(The last two quotes were taken from a commencement address to Stanford University in 2005, right after Jobs was diagnosed with cancer. The whole thing is worth reading.)

How To Remember Well- Thoughts on 9-11 & Fear Vs. Hope

11 Sep

Ten years ago I sat in Junior English class and heard that a plane had crashed into the World Trade Center. To be honest, I vaguely knew what the World Trade Center was. At sixteen, I wasn’t really into New York architecture. I knew about the Statue of Liberty and the Empire State Building, but that was about it.  My world was all about the here and now, the drama of every day life. I lived in fear, but that fear was that I wasn’t as pretty as the girls in my new school, that I would never be good enough, that I was still too awkward and shy. I didn’t fear terrorists, I feared I would end up alone, that I would never accomplish my dream of being a writer.

Tragedy has a way of changing the priorities of our fears.

We gathered in the history room of my small Christian private school and watched in terror as the events unfolded. I remember feeling sorry for my History teacher, a darling woman who was the most patriotic person I knew. I watched tears openly flow down her face, her eyes red with shock. I don’t think I cried, I was too numb. Although New York was less then 300 miles away, it felt like a different planet, and seeing explosions on the TV seemed like good special effects in a summer blockbuster.

Fear has a way of causing us to live in denial and hope to God that reality isn’t what it seems.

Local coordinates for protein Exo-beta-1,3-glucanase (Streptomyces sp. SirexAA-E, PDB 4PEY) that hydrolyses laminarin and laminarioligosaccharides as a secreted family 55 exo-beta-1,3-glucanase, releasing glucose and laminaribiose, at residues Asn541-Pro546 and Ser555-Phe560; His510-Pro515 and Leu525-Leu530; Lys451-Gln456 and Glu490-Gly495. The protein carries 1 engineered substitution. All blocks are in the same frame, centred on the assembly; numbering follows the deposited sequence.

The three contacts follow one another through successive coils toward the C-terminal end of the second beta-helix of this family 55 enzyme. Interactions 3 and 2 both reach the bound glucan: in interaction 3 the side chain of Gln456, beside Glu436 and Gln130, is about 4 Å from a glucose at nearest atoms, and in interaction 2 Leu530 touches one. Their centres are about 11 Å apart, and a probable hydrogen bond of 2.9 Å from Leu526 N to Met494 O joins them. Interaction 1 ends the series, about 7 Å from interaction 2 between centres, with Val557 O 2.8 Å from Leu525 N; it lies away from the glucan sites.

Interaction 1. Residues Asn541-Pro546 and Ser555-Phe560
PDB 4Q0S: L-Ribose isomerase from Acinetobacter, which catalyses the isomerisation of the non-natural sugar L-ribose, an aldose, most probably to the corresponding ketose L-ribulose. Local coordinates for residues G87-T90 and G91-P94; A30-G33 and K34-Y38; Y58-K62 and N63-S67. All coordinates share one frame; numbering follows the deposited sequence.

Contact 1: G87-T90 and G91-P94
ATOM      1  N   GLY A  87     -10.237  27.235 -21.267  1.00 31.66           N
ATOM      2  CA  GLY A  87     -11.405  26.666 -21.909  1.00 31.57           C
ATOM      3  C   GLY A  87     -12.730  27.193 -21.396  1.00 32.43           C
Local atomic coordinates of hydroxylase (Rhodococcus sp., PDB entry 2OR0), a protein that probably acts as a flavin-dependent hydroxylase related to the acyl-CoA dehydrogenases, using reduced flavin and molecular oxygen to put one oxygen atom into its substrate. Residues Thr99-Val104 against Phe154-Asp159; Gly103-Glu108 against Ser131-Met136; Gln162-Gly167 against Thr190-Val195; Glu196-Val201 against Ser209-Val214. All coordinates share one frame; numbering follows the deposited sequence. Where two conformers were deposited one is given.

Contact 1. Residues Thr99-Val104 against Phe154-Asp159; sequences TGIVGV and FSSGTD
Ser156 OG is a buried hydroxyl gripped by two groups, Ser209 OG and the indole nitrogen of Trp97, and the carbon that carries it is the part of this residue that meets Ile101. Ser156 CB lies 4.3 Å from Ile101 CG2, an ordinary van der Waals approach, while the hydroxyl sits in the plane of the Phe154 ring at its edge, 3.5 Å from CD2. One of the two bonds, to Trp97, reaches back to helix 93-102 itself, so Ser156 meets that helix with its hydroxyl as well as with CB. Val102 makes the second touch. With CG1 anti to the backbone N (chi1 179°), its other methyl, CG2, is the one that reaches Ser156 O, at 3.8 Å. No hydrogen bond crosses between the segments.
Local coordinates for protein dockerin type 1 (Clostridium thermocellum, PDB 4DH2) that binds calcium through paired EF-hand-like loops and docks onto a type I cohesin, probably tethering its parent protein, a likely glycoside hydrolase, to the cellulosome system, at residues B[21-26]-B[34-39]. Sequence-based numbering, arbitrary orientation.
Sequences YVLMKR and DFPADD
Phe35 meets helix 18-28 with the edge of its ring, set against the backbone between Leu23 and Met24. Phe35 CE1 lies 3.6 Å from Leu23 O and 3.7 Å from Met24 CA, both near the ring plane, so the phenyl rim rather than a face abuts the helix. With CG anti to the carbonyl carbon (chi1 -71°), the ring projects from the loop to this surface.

Ten years later, and we’ve finally found the man believed to be solely behind these attacks. While it would seem that would alleviate our fear, it just doesn’t seem to have let up any.

Many say our threat of terrorism is just as strong, or worse. Even if the threat was gone, there will always be something else to fear.

Fear has a way of multiplying like a cancer and taking over. It doesn’t matter what form it takes, it is all destructive.

We fear unemployment, the economy crashing, government control, everything we know and love in this country ceasing to be.

We long for some political savior to ride in on his white horse and rescue us from our nightmares.

But this will never be.

As this peculiar group who claims faith in God as their way of life, we have another fear- the devil.

We haven’t met him, necessarily, but we’ve seen his attempt to mess with our “God-fearing” nation.

We fear evil taking over our country more then anything.

We fear our morals being pushed aside and “secularization” becoming the norm.

So we do what any Jesus-loving patriot would do- we fight it.

We picket. We protest. We preach against it. We speak against it. We try to pinpoint what went wrong, to find a source to blame.

And all the while fear breeds, takes over our consciousness, becomes our drug of choice.

Fear leads to more fear. Blame leads to more Blame. Hate leads to more hate.

Whether fear of Al-Qaeda, or conservatives fearing liberals pushing their “godless agenda,” it always leads to bondage and hate.

“There is no fear in love, perfect love cast out all fear.” (1 John 4:18)


The good news is: we don’t have to live like this.

(Breathe deep sigh of relief)